Arlington schools considering security, communication changes after apparent overdose

Arlington Public Schools in Virginia is considering additional cameras and making Narcan more widely available in schools, after parents, students and community members urged the school system for greater transparency and action.

At a work session about opioids and substances Tuesday night, school board members were briefed on how to use Narcan and inquired about how to address a rise in youth overdoses in the county.

The session came days after a student’s apparent overdose at Wakefield High School. The student, identified as Sergio Flores, later died. It was the fourth juvenile overdose in Arlington so far this year. In 2022, there were eight.

On Friday, parents and students gathered outside the school to call for more security and additional school safety measures.

“The school board acknowledges that our community is being faced with challenges, many challenges, including the need to address the increased use of opioids that is affecting our youth,” board chairman Reid Goldstein said. “We concur with our superintendent that combating this issue requires a communitywide response that comprises home, school and public efforts.”

The school board, Goldstein said, has also advised Superintendent Francisco Duran “to pursue every avenue to address safety and security issues at the schools by providing proposals to the board for funding consideration.”

At the work session, Jenny Sexton, a county substance abuse counselor, demonstrated how to use Narcan and noted there’s a pivotal nine-minute window to issue the medication that can potentially reverse an overdose.

The school system receives Narcan for free from the Virginia Department of Health and is looking at expanding access to the drug. Los Angeles Unified School District, Duran said, is the only school system in the country that currently provides Narcan to all students to carry.

In 2022, Sexton said the Drug Enforcement Administration seized 160,000 counterfeit pills in Virginia. The most common counterfeit pill are tablets that look just like a 30 milligram dose of Percocet, she said.

“A lot of these transactions are happening via social media,” Sexton said. “They’re using emojis to actually make the transaction so that the parents don’t necessarily know what type of transaction is happening.”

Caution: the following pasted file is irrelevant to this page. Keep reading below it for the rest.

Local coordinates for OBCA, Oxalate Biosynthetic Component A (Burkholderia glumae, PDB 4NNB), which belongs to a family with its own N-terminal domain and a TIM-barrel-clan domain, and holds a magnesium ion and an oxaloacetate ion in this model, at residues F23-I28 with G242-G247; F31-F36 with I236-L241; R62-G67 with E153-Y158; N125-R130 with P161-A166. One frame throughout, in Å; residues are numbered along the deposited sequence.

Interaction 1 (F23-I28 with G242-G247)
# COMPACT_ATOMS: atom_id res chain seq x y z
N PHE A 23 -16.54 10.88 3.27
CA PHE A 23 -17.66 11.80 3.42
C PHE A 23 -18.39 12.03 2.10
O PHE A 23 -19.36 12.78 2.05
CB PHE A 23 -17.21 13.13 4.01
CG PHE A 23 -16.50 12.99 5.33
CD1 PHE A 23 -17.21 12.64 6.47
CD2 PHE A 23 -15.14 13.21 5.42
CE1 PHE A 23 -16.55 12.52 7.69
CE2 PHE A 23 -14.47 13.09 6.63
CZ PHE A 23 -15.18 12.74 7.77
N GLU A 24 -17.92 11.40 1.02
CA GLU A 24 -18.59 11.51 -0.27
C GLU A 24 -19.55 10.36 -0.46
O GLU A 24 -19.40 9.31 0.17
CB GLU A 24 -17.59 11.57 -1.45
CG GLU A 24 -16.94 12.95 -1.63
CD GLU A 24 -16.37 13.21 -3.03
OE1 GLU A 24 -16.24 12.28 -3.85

After a meeting with principals, the school system is also reviewing some of its security measures, specifically regarding cameras.

Board Vice Chair Cristina Diaz-Torres said she’s been told cameras in some schools have blind spots, “and so students are engaging in reckless behavior, in exchanges and in sales, or in acts of aggression and physical violence, where they know that the cameras are not looking.”

County officials started visiting schools last week to review camera placement and positioning and are working with school staff to see whether additional cameras need to be purchased, John Mayo, the school system’s chief operating officer, said.

The school system should also consider additional mental health resources, board member Mary Kadera said, because “some number of our students, just like adults, abuse substances because they are self-medicating, because there are mental health concerns, depression, anxiety, other kinds of things manifesting.”

When communicating to parents and community members about events at schools, Duran said Tuesday that the county “has not been as clear in some cases where we’ve had more information we could have shared.”

In a letter to families Wednesday afternoon, Duran said all future messages regarding school safety “will include the nature of the threat in as much detail as we are able.” However, he said, in cases of medical emergencies, student discipline and threats of violence under active police investigation, detailed information cannot be shared.

Scott Gelman

Scott Gelman is a digital editor and writer for WTOP. A South Florida native, Scott graduated from the University of Maryland in 2019. During his time in College Park, he worked for The Diamondback, the school’s student newspaper.

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